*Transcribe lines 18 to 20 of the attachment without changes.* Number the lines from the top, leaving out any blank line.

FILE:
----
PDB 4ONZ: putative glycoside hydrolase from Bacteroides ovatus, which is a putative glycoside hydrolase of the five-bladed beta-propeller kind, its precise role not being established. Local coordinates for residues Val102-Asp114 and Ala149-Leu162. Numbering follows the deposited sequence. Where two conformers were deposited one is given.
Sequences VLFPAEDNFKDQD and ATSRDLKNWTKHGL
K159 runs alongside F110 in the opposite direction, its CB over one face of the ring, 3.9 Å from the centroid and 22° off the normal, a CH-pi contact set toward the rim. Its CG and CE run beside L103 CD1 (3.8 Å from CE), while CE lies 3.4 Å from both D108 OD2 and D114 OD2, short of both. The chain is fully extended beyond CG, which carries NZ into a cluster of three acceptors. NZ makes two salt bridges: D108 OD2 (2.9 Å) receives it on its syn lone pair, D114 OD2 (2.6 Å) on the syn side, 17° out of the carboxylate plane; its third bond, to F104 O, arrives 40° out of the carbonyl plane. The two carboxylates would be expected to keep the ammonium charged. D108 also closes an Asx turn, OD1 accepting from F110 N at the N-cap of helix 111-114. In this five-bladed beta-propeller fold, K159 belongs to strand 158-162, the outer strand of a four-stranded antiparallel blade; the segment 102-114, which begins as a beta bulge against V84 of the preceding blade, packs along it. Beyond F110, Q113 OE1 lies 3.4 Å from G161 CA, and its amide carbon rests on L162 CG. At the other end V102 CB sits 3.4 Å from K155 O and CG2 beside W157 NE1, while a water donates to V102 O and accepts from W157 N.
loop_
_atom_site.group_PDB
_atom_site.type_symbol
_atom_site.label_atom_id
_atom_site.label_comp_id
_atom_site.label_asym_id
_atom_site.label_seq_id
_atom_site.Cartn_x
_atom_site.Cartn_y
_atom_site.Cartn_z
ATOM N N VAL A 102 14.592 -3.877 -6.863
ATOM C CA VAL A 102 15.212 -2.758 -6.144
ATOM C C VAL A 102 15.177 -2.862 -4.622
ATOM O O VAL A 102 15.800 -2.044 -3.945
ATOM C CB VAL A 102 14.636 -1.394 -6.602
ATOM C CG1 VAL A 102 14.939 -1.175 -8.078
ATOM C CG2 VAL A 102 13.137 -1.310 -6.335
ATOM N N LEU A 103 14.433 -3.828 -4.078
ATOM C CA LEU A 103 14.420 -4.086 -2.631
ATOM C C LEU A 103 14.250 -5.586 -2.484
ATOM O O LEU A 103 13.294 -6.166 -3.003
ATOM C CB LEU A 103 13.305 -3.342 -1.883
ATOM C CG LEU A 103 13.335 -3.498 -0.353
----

ATOM C CB VAL A 102 14.636 -1.394 -6.602
ATOM C CG1 VAL A 102 14.939 -1.175 -8.078
ATOM C CG2 VAL A 102 13.137 -1.310 -6.335